OK, but it's not insignificant, either, for a major newspaper, especially for the front page, which usually gets more scrutiny from the copy desk -- & it is their job to be on top of such things.
        I'd be curious to know whether you believe your career has been mistake-free. If that's the case, you d be the first such writer in history.
Now, the question.  Again, you're curiously imprecise. Do you mean, is it "the case" that I believe my career has been mistake-free, or that it actually has been mistake-free, thus making me the first writer in history to be so? It's true, probably no prolific writer, at any rate, has been mistake-free, but surely some have believed themselves to be so. And by mistakes, I'm assuming you mean actual grammatical or usage errors, not in matters of opinion or facts -- about which there can often be debatee -- that might be exposed later. Every reporter gets something wrong -- I hold it as a truism, that in every story about which I personally know the situation, I find something in the article to be incorrect, misleading, incomplete or intentionally obscured because of the reporter's ignorance. "Write around it," as we say.
But I can honestly say that I have never been charged by a reader with a grammatical or usage error, or even by an editor, tho they may have changed a lot of things without telling me. I have had conferences where I had to explain myself, however, tho probably not over grammar (sometimes I used big words: "conurbation" being one, I recall). At the Waukesha Freeman, even proofreaders had the authority to call down to reporters to question something, & they did to me, at least once, but I don't remember if I prevailed.  Indeed, in my message to you I typed "women" where I meant "woman," tho I don't think true typos should be held against one in an informal e-mail (or you'd be in for more criticism).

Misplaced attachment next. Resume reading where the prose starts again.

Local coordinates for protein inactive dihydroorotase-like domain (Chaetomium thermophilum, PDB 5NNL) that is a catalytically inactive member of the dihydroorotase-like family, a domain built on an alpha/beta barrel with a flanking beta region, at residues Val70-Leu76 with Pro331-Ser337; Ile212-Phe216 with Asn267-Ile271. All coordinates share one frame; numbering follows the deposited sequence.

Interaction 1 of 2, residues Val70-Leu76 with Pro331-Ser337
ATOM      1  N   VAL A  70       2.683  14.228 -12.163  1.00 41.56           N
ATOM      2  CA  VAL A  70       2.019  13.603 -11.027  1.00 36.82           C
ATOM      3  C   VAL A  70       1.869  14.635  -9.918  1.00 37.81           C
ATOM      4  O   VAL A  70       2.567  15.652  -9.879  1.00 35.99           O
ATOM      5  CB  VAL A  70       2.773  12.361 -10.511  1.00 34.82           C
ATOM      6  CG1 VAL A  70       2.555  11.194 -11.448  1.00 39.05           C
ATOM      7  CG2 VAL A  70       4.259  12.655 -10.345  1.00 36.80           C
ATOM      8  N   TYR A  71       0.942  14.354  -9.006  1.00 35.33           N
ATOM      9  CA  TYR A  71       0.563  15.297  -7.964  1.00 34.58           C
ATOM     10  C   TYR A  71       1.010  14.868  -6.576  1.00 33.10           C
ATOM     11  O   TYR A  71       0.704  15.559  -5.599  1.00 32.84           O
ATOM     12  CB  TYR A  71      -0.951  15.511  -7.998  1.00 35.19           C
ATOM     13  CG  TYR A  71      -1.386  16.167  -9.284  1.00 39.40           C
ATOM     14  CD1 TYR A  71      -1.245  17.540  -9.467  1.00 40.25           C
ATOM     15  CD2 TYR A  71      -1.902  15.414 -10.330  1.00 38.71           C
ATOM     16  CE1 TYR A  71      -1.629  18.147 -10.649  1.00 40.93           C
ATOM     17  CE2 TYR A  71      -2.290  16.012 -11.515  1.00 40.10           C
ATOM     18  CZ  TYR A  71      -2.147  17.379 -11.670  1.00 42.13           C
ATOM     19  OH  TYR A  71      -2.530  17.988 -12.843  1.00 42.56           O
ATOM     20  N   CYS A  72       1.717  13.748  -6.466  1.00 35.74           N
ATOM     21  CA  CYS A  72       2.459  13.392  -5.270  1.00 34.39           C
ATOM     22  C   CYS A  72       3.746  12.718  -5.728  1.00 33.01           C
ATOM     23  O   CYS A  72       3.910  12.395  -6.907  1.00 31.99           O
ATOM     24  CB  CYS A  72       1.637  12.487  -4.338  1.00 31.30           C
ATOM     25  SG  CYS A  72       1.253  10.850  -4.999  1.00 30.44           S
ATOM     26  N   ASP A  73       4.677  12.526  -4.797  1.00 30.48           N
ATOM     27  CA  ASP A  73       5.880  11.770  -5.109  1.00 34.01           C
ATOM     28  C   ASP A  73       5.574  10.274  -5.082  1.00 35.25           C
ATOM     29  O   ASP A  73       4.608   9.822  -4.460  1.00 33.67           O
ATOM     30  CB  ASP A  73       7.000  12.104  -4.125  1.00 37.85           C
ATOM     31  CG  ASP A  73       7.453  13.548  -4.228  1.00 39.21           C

But if you're indeed wondering about general errors, not opinions, I can still only think of one, & nobody caught it but me: At the Freeman I covered the first rock festival in Wisconsin, at State Fair Park.  I reviewed Chuck Berry, among many others, & referred to a song as "Johnny Be Good." Later I learned, of course, it should have been "Johnny B. Goode." I was mortified.  Oddly enough, the old Journal's John Carman -- who eventually moved to a San Francisco paper [the Chronicle, as Entertainment Editor] -- later did exactly the same thing, & he was an actual music critic, while I was faking it for the free tickets.  I mentioned it at the old John Hawke's Pub, then a great hangout, but he just shrugged it off.  So I guess there was a lesson there for me.  Perhaps that small-town journalists can be just as professional as in the big leagues, or more so.
It's been nice talkin' at ya.
Sincerely,
Mike Zetteler


Subject: your reply
To: "Mike Zetteler"
I'm glad you wrote back. I wondered what kind of person would send such a snotty email (perhaps you forgot the remark, "you ought to be ashamed").

Based on your note, I'd say you think a great deal of yourself. And, wow, you've got the clips to prove it!
I stand by my statement that no writer (until you came along) believed their  [sic] career to be mistake-free.  I cannot imagine any writer -- good, bad, or mediocre -- being so seelf-deluded.
Speaking of which, you mention that you have NEVER been charged by a reader or editor with a grammatical or usage error.  Let me suggest one possible explanation.  Maybe readers found all of your writing dull, and bailed out before they reached the errors.
As for your contention that you can remember making just one factual error, I don't buy it for a second.  The fact you would have the arrogance to make such a ridiculous statement explains a lot.